Cyclosporiasis is caused by consuming the Cyclospora parasite and results in infection of the small intestine. It causes watery diarrhea with frequent, sometimes explosive, bowel movements. Other symptoms include loss of appetite, substantial weight loss, stomach cramps, nausea, vomiting, muscle aches, low-grade fever and fatigue, the FDA said.
Symptoms typically develop about a week after eating the contaminated food. Cyclospora infection can be treated with antibiotics. People experiencing these symptoms are advised to consult their physicians and notify their local health departments, the FDA said.
To help reduce the chances of infection from consuming fresh fruits and vegetables, consumers should wash all produce -- including fresh herbs -- under running tap water before eating them, the agency said.
Childhood Weight May Signal Adult Obesity
A child's weight at three distinct periods in childhood could signal a tendency to become overweight as an adult, experts speaking at a European obesity conference in Athens, Greece, said.
The three periods are birth, preschool and the teenage years, according to an Associated Press account. Puppy fat or tubbiness at these stages appears to influence how much of a struggle with weight a person will have in adulthood, the wire service reported.
Babies born large are more likely to stay that way as adults. Ironically, being born very small may also increase the risk of adult obesity, since these infants are often fed intensively so that they can catch up with their peers, experts told the AP.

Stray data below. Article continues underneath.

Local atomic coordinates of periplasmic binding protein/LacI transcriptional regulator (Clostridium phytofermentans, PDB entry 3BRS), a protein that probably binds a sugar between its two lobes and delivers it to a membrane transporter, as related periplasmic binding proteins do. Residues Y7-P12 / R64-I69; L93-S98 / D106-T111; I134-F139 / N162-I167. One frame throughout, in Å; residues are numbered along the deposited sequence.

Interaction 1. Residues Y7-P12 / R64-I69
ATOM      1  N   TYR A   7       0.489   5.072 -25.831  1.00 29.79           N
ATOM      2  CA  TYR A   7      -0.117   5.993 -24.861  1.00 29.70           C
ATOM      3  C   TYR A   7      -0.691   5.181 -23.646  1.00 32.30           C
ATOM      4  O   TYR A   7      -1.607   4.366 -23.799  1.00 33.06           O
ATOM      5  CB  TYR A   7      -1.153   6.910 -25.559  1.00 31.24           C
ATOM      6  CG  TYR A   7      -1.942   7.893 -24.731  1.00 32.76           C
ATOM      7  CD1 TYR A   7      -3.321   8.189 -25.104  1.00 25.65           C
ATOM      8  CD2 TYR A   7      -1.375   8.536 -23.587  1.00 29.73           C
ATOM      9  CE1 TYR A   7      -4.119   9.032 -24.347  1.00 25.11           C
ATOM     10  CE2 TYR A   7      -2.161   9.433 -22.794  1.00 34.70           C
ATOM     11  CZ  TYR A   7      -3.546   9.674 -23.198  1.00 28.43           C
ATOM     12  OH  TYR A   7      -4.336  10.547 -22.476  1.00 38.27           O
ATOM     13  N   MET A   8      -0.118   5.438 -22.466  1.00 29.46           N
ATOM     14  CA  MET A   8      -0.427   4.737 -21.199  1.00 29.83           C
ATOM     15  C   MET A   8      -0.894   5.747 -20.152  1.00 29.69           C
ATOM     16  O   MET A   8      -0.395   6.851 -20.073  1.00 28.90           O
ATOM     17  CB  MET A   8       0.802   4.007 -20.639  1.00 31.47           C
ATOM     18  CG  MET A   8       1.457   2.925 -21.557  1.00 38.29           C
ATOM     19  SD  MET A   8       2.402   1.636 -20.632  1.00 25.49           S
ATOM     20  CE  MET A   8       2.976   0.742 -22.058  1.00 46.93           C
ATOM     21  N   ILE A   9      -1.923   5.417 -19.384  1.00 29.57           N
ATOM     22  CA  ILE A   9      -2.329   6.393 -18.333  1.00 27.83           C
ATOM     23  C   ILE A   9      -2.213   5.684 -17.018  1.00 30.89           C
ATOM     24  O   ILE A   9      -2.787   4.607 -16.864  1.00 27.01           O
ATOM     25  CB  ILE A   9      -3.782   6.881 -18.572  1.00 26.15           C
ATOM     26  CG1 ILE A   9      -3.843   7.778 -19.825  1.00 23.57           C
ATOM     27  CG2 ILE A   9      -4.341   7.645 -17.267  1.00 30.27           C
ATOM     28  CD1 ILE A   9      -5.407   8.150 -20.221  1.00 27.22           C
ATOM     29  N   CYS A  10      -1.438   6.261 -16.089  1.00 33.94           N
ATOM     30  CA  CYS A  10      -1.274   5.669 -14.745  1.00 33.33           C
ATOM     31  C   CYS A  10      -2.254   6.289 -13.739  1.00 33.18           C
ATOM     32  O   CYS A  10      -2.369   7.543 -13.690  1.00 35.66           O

Prominent studies over the past few years indicate that 1 in 3 children who are fat in early childhood end up as fat adults, the wire service said. And children who become fat before age 8 are more likely to become obese adults than those kids who gain their weight later, the AP added.
Obesity Drug Trial Shows Promising Results
Mid-stage clinical trials of the anti-obesity drug Pramlintide show it helped obese patients progressively lose weight, maker Amylin Pharmaceuticals said Friday.
In a study of 204 obese people, those taking Pramlintide before meals for 16 weeks lost an average of 3.6 percent of their body weight, the Associated Press reported.
Pramlintide is a synthetic version of the hormone amylin, which helps regulate appetite.
The company is enrolling 400 people in a new round of trials, which should provide initial results in the first half of 2006, the AP reported.
Scientists Uncover Important Clue About Mad Cow Disease
U.S. scientists have gained an important insight into how the rogue proteins called prions that cause mad cow disease and related illnesses destroy the brain.
In research with mice, they concluded that in order for these prions to be toxic, they have to latch on to the outside of cell membranes, the Associated Press reported.
If scientists can find a way to prevent this attachment, they may be able to develop a treatment for mad cow and other fatal animal and human brain diseases such as scrapie in sheep and Creutzfeld-Jakob disease, the human version of mad cow disease.
"We need to focus on that as a target for drug therapy," Dr. Bruce Cheseboro, a virologist at the National Institutes of Health's Rocky Mountain Laboratories, told the AP.
The study was published Friday in the journal Science.
An accompanying editorial noted that if abnormal prions can't latch on to cells' surfaces, the prions may not be able to disrupt signaling between cells. This interference with cell signaling is a leading theory behind prion toxicity, wrote neuropathologist Adriano Aguzzi, of the University Hospital of Zurich, Switzerland.